We have eight or ten different people who want to get together with us while we’re here, and we’ll try to hook up with as many as we can, but there just isn’t that much time, since I plan to spend several days at the Family History Center peering up my family tree, and Terry has a lot of preparations to finish before we leave for Colorado next week.

Bad Nick has been quiet lately, but he’s back with a new Bad Nick Blog post titled Do We Just Ignore Them? Check it out and leave a comment.

Thought For The Day – It’s never too late to be who you might have been.

Click Here To Register For Our Eastern Gypsy Gathering Rally!

Nick Russell

World-Famous, New York Times Best Selling Author, and All-Around Nice Guy!

  9 Responses to “An Easy Day On the Road”

  1. I also have experienced that slight sense of unease crossing the salt flats. I put it down to the subconscious memory of all the stories I have read of difficult pioneer experiences in the area.

    I was interested to hear of the RV islands being closed at the J’s. With a smaller gasoline powered coach we don’t use them, but, together with the new dumping fee, I’m interpreting it as a sign that Pilot, the new owner of Flying J, is not so interested in catering to the RV trade. We rely on the J for convenient overnights when we are traveling through, and would be very disappointed if they stopped providing RV services such as dump, water, propane, and, sigh, buffets and free overnight parking. I am wondering if the overall truck stop business, and Flying J, are still in trouble, what with the very slow economic recovery. Oh we, one door closes, and another door will open, as they say.

  2. Ah, Wendover — a true garden spot (not). I once spent a day holed up there in their air-conditioned casinos, waiting to cross the salt flats at night. Why? No a/c in the car. Yes, it was a long time ago, but I’ve never forgotten the weirdness of the area.

  3. Since you are staying on the North end of SLC, You really should try to get to Holy Smoke BBQ restaurant while you are there. Jeff the owner will not be hard to miss if he is there since he wears his boxers outside his pants! Tell them Jerry Ray sent you and I’m sure he won’t charge you double!!! The place is right off I-15 at exit # 332 in Layton, UT. South of Ogdon. Really worth the trip IMO. Not a fancy place but rated one of the best BBQ’s West of the Mississippi.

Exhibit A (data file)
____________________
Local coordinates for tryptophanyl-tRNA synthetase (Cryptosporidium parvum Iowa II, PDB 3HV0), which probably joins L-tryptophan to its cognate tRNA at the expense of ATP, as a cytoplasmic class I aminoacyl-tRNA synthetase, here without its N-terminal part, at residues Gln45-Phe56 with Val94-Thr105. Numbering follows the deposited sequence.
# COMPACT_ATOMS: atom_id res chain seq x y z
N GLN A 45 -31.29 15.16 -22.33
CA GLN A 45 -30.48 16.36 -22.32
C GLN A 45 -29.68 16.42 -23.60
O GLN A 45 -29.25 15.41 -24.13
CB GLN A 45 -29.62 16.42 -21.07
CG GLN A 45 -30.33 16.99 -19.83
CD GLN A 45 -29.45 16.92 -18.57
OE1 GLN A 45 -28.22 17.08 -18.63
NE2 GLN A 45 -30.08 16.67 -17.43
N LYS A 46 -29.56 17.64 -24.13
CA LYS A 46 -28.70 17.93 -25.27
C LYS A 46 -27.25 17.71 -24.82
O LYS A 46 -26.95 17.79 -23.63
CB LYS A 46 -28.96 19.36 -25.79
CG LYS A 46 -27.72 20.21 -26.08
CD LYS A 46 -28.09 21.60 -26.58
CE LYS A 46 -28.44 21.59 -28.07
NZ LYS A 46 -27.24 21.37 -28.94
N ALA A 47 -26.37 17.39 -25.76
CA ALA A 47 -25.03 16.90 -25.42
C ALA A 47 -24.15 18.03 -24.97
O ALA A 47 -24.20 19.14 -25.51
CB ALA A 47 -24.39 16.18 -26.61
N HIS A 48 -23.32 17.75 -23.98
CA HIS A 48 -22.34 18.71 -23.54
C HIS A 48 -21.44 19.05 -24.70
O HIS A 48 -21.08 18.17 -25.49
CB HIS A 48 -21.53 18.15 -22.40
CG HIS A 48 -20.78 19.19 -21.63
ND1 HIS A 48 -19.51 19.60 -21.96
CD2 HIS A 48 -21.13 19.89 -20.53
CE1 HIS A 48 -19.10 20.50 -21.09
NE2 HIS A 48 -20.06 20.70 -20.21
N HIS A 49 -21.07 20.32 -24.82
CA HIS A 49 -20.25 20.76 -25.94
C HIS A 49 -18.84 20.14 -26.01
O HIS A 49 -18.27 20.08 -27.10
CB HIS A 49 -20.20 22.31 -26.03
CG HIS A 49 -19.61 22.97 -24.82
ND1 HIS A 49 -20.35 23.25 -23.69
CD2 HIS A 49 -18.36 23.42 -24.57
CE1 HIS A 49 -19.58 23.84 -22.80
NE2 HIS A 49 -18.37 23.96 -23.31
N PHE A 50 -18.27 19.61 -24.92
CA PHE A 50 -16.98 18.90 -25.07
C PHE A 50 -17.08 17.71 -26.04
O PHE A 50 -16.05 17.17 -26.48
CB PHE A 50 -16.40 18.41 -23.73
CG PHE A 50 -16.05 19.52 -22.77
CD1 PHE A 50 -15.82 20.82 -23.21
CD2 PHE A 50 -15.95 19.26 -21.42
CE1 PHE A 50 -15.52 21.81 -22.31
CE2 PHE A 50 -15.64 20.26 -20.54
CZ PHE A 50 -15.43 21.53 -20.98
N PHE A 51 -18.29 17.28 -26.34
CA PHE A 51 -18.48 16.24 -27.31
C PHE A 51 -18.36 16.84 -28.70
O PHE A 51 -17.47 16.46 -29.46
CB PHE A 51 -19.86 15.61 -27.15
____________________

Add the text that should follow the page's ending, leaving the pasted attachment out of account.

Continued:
4. Nick:

    Just use Pony Express’ free Wi-Fi since the Verizon service is maxed out.

  5. Nick – one of the factors of RV life is that things (example: wi-fi service) aren’t always exactly what you want, so you make do. It’s all part of the adventure!

    And about those eight or ten people who want to get together with you, try this: let ’em all know that on this specific day, from 4:00 to 8:00 pm you will be “at home.” That’s an old expression that used to mean that’s when folks could drop by and pay their respects.

  6. Nick,
    Unlike you guys, I got excited about the Salt Flats. As a teenage gear-head I would dream of flying down the mile course setting new land-speed records. When Donna and I drove through there a few months ago I’m pretty sure she grew tired of my explanations of how all the records were set etc. We both enjoyed talking about the “The Worlds Fastest Indian” and his setting a number of speed records that still stand today. He came from New Zealand in the ’50s and ’60s and rode a highly modified Indian motorcycle. Both of us have seen the movie. http://en.wikipedia.org/wiki/The_World%27s_Fastest_Indian

  7. Great pix! We didn’t get to the Salt Flats, and now I can say I’m not sorry. Looks redundant to me.

  8. Keith – In both cases the RV islands were closed for repair work, not closed permanantly. I shuld have been more clear about that.

    Doug – Unfortunately, the park’s WiFi system is not working at this time. They have a tech working on it today.

  9. So good to get caught up with you. We had many of the same feelings driving through the Salt Flats and into Salt Lake City. Thanks for sharing your pictures, it brought back memories of our trip through there last Fall.

    Enjoy your time and good luck with your studies.

 Leave a Reply

You may use these HTML tags and attributes: <a href="" title=""> <abbr title=""> <acronym title=""> <b> <blockquote cite=""> <cite> <code> <del datetime=""> <em> <i> <q cite=""> <s> <strike> <strong>



Notify me of followup comments via e-mail. You can also subscribe without commenting.